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  7. ddavidv

    ddavidv The reason we can't have nice things

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    I've owned a Honda, Suzuki and Kawasaki.
    I currently own no Japanese motorcycles.
    Much like their cars, Japan makes reliable, efficient and spec-sheet-impressive motorcycles. Also like the cars the motorcycles generally have a less engaging personality (yes, that word) than the European brethren.
    Nothing wrong with Japanese motorcycles. They just don't tug at me to ride them the way the European ones do.
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  8. BetterLateThanNever

    BetterLateThanNever Nice, until you're not.

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    You’re not alone. When you’re looking for owner satisfaction information on motorcycles, you’ll often find almost no overlap between the most reliable and the ones with the highest satisfaction. It seems we’ll put up with a lot for ‘personality’.

    He said, as his three month old KTM dripped oil on the garage floor.
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  9. st3ryder

    st3ryder Long timer

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    Always with the same ole same ole, with a variation here and there. Price has always been their best selling feature IMO. Other than for a brief period when they came to dominate the market in the early seventies due to their low costs and reliability compared to the competition back then, "mojo", which I understand to be sexy, strong and cool, was *never* their forte other than for a few stand out models here and there. For how many decades now have they been described as "appliances"? Since when does a fridge have mojo? :-)

    Want a cheap, relatively reliable, "bang for buck", inconspicuous bike? Japanese bikes are your best choice. Want "mojo" ...even a RE has more IMO. :-)
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  10. klaviator

    klaviator Long timer Supporter

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    That's a matter of opinion and personal preference. Some of my Japanese bikes have had plenty of "mojo" for me.

    The most important thing for me is how fun the bike is to ride. Reliability is part of that because a bike sitting in the garage broke is not fun to ride. A bikes "character" is part of the fun to ride factor as well. If I look back at all the bikes that I have owned the one the sticks out the most a super fun bike is my old 89 Kawasaki EX500. Yes I know it was a cheap budget sportbike for beginners, but it just flat out worked for me. I went touring on it. I routinely rode with friends on much bigger and "faster" sportbikes. Few of them could keep up with me on a twisty road.

    I bought the bike to replace my FJ1100 and expected to ride it a couple of years and then move on to something bigger and "better". 10 years and 66,000 miles later I replaced it with an SV650.

    [​IMG]

    All three of my current Japanese bikes are a blast to ride and so far have been super reliable. If only they would make some tires that didn't wear out so quickly to go with those bikes:ricky:ricky:ricky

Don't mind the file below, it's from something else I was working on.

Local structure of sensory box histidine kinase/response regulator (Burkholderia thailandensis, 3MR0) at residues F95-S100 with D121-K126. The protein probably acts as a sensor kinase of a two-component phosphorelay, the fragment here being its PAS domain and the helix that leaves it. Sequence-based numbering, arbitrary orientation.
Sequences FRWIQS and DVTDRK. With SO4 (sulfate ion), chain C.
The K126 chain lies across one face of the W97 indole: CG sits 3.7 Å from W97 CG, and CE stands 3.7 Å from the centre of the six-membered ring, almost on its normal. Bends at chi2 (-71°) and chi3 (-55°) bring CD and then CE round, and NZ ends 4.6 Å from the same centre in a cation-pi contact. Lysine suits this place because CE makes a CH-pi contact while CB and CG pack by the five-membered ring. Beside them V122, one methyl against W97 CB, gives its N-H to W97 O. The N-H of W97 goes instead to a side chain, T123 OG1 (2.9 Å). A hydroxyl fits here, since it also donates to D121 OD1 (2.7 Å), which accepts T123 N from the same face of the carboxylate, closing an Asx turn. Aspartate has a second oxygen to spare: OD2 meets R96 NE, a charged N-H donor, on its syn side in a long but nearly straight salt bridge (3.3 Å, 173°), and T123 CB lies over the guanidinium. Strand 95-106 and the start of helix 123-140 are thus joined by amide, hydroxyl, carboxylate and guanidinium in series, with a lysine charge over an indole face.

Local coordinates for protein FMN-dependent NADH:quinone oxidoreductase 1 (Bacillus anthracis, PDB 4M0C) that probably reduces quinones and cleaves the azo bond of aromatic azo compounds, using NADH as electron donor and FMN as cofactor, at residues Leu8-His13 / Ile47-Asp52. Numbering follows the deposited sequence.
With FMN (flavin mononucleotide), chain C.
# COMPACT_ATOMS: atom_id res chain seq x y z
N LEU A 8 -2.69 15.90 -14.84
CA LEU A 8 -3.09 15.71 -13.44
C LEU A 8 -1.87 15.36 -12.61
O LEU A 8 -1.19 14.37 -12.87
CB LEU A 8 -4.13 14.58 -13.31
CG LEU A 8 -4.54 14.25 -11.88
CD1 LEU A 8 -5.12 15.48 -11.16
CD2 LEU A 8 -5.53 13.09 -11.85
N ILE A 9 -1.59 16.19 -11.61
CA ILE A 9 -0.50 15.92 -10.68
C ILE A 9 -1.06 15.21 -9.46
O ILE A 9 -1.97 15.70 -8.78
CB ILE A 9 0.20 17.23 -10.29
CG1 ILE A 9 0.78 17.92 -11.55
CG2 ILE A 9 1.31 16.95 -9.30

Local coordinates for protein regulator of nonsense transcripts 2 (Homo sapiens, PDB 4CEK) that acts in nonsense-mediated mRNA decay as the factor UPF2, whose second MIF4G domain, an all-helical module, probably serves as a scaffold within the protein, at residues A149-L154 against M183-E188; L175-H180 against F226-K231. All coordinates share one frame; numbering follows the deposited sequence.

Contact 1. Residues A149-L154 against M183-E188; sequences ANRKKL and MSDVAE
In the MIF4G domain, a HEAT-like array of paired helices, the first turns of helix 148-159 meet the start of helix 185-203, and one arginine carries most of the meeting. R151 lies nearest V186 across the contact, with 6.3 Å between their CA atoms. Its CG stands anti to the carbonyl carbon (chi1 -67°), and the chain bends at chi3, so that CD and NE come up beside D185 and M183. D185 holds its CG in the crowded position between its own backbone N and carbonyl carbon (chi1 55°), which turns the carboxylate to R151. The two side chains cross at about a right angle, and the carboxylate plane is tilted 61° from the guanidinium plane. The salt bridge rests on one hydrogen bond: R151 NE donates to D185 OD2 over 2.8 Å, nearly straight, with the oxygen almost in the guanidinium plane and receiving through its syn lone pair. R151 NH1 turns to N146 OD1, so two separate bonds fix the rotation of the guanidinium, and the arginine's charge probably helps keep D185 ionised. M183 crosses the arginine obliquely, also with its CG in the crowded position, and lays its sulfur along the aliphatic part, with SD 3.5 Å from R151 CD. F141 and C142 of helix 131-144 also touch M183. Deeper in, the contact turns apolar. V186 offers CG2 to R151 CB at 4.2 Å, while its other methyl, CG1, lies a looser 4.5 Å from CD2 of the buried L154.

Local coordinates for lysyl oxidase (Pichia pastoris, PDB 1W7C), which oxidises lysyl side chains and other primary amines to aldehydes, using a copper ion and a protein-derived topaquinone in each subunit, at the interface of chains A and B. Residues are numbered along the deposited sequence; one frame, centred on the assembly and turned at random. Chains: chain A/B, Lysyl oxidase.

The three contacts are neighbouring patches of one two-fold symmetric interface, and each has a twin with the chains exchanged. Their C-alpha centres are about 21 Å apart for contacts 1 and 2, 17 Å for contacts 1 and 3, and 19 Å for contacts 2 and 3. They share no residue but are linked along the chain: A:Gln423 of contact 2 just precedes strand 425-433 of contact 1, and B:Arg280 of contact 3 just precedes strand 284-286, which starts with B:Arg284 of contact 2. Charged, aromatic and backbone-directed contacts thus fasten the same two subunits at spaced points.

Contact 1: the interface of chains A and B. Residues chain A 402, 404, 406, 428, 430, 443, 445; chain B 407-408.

My only non Japanese bike is sitting on my lift waiting for parts:(
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  11. Sal Pairadice

    Sal Pairadice Captain Obvious Supporter

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    Don't underestimate the big 4 - they will kill it in the electric market when they deem it ready technologically and economically. Until then, and until the coronavirus emergency is fixed, I would expect them to tread water and keep offering more of the same old same old great motorbikes.
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  12. markk53

    markk53 jack of all trades... Super Supporter

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    I agree, but even if they made the best by far they'd still get downplayed by Euro fans. Kawasaki made a better "British Twin" in 2001, but looked down on because it had a big K on it. Happens over and over.

    Honda lost its guts when Soichiro Honda died. The man had guts, was willing to try. They are now mostly too conservative.
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  13. Big John Sny

    Big John Sny Long timer

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    I think there is a difference between “fun” bikes and “character”
    I have had little time on any bike that I thought wasn’t fun really. I have liked different things about different bikes.
    I think right now, every bike from every manufacturer, is pretty good. No one is really making a bad bike right now. I think that has people looking for something more unique.
    What Japan has done really well, for a really long time has made solid reliable, relatively vanilla bikes. As said before, the best band for the buck. I have had many fun Japanese bikes.
    I think when people are talking “mojo” it is more about unique-wow factor kinda of bikes. Ones that don’t look like everything else. I really do think the transformer bike look is wearing thin. I think that is why retro bikes are having such strong sales. A bike can be designed very elegantly. A strong flow of form and function for the right price. And you can make it a much more manufacturing And cost friendly and cover up all of the mechanical disharmony with plastic much cheaper.